Some may argue that this is needed because children shouldn’t be “exposed” to certain things. I grew up knowing what cross dressing was, understanding that different people have different skin colors, knowing what being gay meant, and accepting different religions and social/economic differences. I am a better person for being exposed to so-called harmful things. Drag queens aren’t going to go away, so what’s the harm in your child seeing one and asking a question? If you want to argue that it’s inappropriate, then you better start shielding your child from Kim Kardashian, every 20-something during the summer, Facebook, Instagram, TV in general, The Walking Dead, professional wrestling, public places, college, popular music… you get the idea. When it comes to harmful influences, the label of GAY doesn’t automatically qualify as harmful.
We need to stop acting as if being gay makes someone a bad person or an affront to any god. We need to stop calling it a perversion, as we all know that straight people can be more perverted than can be imagined; being into unusual things isn’t based on whether you are gay, straight, or bisexual. We need to stop thinking that pedophilia is something exclusively affecting the gay community and sticking that perverted label to them. We need to stop being such assholes, plain and simple, denying basic human rights to people based on things that are none of our damn business to begin with.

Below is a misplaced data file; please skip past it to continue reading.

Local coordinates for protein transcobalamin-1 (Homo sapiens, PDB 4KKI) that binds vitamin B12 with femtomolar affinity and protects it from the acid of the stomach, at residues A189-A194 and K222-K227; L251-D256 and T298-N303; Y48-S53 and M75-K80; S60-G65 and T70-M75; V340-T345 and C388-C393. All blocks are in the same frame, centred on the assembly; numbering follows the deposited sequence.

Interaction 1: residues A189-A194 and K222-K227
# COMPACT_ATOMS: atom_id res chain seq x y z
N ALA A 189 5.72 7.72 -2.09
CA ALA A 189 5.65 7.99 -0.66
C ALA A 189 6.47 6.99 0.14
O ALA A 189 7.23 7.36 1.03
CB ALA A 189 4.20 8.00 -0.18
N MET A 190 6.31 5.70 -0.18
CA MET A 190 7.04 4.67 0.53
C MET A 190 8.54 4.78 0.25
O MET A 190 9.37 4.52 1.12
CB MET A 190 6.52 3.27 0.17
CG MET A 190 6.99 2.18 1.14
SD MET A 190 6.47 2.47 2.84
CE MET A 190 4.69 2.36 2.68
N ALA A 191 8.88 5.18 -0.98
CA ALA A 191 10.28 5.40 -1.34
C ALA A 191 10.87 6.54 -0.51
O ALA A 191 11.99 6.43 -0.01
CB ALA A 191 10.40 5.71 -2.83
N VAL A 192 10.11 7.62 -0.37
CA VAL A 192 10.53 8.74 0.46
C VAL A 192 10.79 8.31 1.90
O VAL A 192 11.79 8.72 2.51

I currently have and have had gay friends (and family members), straight friends, bisexual friends, confused friends, slutty friends, repressed friends, and every type in between. The only time the love/sex lives of any of them affected me is when a friend of mine decided to bang my boyfriend at the time. Otherwise, they do them and I do me and everyone is happy as pie. Unless someone is being a nuisance about something, I’m not bothered. Who they sleep with, pray to, or what country they would travel to if they wanted to visit ancestors is of no concern so long as they are a decent and honest person.